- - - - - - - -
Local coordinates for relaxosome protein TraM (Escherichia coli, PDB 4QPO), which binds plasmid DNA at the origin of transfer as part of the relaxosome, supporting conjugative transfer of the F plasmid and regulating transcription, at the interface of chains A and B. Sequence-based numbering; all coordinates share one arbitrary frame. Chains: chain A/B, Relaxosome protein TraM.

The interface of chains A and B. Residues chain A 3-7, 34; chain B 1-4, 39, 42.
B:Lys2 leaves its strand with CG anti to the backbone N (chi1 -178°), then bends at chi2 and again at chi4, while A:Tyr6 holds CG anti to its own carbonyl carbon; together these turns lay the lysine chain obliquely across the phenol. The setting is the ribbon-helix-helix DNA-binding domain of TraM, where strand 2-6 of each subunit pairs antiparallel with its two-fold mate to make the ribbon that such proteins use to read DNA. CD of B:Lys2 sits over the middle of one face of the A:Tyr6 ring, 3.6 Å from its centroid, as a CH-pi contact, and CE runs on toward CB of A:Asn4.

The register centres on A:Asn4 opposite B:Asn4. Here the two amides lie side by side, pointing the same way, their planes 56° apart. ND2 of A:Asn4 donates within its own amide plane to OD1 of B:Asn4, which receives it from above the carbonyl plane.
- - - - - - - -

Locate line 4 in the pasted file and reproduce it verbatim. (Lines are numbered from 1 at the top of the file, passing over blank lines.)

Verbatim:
The register centres on A:Asn4 opposite B:Asn4. Here the two amides lie side by side, pointing the same way, their planes 56° apart. ND2 of A:Asn4 donates within its own amide plane to OD1 of B:Asn4, which receives it from above the carbonyl plane.